By Greg Hamilton
This year Halloween fell on a weekend…me and some friends will go trick or treating (paraphrasing a reference I’m certain no one will know).
It’s that time of the year again. The time of ghosts and goblins and things that go bump in the night (usually a sexy vampire or naughty nurse into a table after one too many Fireball shots). Skeletons and witches decorate front doors and plastic spiders hang from the ceilings of the neighborhood grocery store. Tis the season of pumpkin spice lattes and pumpkin spice cookies and pumpkin spice pork chops (yes that is a real thing). Scary and not-so-scary movies vie for box office and ratings gold in the theatres and on Netflix against the race for the World Series and nothing is more frightening than the idea of sitting through 9 innings of major league baseball on television (can you say Drag Me To Hell 2?). The only time of year when orange and black are fashionable together outside of the Jersey Shore (skin and hair respectively). And the costumes. From the 3 year old Elsa to the 11 year old Iron Man to the 33 year old Nice Beaver, children of all ages get to dress up in elaborate costumes (or lingerie with devil horns or cat ears) and go door-to-door looking for their favorite treats. Signs reading “enter freely and of your own will” hang above doors of haunted houses where zombies and evil spirits jump out to elicit screams of terror. Other signs reading “must be 21 or older to enter” hang above doors haunted by drunken zombies imbibing spirits (where I find my favorite treats) and screaming because it’s Halloween and why not? And this year Halloween falls on a Saturday allowing everyone to participate fully and recover completely Sunday on All Saints Day before having to return to their regularly scheduled lives.
Everyone loves Halloween. Even certain religious types who think it is a day of devil worship and witchcraft don’t deny their children the joys of the season so they change the name and refuse to use certain iconography but cosplaying and sanctioned begging is Halloween no matter what you call it (comic-cons don’t count because you have to pay for the autographs for which you are begging). So why isn’t Halloween a holiday where everyone gets the day off? It makes no sense to me. From October 1 to October 31, everything revolves around Halloween. Everything turns orange. Businesses have sales dedicated to the Halloween season. Burger King had the incredible promotion this year of the Black Whopper that made people poop green slime (brilliant). Costume shops and novelty stores meet their yearly bottom lines during the season. Some things can only be found during this time of the year like haunted houses and pumpkin spice whatever (for the love of Cthulhu will you people knock it off with the pumpkin spice!). And it’s a time for family and friends pulling friendly pranks designed to scare the piss out of Little Tommy or finally give Granny that stroke you’ve all been waiting to happen (Aunt Jenny says she’s getting her jewelry and we can have the fine china). Although all holidays have their specific themes that make them special, only two other holidays get a full month-long advertisement campaign and share all the same qualities as Halloween and we get the day off no matter what date or day of the week they fall (they come after Halloween in case you are unfamiliar). And only Halloween is followed immediately by another holiday…All Saints Day.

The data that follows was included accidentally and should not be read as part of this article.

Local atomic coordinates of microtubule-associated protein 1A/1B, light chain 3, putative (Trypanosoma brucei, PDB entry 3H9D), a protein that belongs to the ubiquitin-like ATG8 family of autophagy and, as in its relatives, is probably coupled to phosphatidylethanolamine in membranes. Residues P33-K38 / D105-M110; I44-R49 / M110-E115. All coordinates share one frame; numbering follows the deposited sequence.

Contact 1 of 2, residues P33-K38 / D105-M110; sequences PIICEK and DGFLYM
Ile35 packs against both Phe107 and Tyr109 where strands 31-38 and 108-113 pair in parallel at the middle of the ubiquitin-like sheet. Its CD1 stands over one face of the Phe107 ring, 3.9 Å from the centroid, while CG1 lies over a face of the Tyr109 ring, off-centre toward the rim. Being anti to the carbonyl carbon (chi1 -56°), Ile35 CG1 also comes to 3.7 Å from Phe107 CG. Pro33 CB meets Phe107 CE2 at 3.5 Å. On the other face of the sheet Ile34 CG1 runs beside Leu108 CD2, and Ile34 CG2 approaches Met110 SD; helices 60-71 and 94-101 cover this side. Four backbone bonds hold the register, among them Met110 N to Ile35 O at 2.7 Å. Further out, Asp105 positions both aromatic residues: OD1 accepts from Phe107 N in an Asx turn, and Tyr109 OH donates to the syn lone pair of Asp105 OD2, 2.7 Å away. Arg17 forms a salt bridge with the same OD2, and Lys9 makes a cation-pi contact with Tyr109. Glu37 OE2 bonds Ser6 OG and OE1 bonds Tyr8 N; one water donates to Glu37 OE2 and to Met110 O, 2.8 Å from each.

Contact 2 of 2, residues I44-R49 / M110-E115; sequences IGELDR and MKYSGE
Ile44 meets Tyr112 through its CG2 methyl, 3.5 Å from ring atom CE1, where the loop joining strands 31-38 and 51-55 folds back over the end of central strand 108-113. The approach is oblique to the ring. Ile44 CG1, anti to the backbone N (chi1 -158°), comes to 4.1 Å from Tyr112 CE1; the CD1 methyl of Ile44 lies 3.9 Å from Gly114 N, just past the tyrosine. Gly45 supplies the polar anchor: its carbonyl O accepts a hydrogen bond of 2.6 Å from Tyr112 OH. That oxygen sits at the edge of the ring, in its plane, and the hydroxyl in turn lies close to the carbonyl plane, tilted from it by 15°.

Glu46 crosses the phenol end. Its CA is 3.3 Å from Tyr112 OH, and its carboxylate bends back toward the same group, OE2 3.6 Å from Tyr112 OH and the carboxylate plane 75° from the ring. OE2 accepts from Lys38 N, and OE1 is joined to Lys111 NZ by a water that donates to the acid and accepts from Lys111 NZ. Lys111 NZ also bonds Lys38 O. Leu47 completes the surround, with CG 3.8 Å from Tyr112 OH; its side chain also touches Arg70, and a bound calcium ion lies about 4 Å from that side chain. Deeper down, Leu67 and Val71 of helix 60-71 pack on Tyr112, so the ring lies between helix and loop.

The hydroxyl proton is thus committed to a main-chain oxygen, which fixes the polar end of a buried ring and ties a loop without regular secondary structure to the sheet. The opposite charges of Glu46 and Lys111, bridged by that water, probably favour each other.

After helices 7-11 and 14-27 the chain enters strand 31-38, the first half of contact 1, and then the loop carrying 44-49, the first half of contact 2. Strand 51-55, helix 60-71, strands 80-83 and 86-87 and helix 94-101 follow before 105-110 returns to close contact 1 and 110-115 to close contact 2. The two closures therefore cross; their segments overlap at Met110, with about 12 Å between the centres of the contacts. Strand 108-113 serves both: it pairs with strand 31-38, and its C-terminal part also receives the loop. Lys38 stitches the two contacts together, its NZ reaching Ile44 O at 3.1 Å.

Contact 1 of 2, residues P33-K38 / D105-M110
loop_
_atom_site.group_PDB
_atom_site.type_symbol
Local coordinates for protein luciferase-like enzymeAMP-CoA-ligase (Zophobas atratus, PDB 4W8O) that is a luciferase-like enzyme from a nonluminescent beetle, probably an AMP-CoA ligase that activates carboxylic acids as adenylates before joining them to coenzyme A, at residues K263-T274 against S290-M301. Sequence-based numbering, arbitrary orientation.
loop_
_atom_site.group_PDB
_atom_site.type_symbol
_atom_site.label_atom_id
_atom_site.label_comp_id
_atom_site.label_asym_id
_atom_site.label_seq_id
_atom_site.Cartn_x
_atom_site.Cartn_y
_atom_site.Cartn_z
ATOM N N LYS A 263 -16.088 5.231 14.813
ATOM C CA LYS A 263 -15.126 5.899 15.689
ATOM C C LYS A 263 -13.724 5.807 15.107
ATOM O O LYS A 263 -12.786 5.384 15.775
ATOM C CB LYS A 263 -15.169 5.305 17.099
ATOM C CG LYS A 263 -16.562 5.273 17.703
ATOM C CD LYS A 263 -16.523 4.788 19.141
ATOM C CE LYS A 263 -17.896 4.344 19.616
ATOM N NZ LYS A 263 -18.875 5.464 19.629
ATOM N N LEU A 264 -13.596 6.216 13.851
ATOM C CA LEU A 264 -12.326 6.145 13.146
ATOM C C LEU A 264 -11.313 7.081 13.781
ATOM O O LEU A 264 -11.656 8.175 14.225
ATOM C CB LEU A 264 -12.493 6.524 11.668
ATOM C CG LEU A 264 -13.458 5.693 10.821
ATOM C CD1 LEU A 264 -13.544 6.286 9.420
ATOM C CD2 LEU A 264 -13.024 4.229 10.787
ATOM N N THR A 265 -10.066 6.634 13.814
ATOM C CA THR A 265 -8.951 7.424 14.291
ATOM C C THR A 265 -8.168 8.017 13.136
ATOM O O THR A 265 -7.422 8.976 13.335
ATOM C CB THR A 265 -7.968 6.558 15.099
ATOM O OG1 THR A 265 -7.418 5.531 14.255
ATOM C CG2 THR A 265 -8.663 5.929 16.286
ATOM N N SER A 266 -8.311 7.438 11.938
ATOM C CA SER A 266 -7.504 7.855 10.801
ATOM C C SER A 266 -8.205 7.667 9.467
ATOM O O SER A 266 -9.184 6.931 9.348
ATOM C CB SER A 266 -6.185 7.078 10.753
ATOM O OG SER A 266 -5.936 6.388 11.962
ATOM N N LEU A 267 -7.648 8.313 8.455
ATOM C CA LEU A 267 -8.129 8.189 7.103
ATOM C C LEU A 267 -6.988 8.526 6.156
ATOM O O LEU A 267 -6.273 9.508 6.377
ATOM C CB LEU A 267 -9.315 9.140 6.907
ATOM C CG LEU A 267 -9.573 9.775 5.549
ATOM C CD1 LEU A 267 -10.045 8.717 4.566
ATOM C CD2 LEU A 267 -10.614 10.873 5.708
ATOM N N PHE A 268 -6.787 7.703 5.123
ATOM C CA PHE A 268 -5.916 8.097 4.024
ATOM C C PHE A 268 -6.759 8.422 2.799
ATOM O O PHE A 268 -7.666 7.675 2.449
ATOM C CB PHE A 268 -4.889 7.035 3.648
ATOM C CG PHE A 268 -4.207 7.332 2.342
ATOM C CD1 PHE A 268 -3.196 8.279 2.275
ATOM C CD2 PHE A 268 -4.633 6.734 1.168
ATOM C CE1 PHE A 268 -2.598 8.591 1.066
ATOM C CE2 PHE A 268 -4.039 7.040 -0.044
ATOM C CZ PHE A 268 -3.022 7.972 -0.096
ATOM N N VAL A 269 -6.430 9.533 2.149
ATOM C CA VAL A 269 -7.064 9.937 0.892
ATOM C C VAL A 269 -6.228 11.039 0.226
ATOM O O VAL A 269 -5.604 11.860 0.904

But we do get the day off for Columbus Day…a holiday that elicits feelings ranging from apathy to hatred. We get the day off to celebrate Christopher Columbus who terrorized and eventually wiped out an entire indigenous civilization when he accidently bumped into the Americas one night. That would actually make a great haunted attraction…Columbus’ Arrival Of Doom. It just seems that a holiday that brings joy that people anticipate should be a day we get off instead of a holiday that brings controversy that no one but furniture stores celebrate. I mean everyone loves Halloween but everyone hates Chris (Columbus).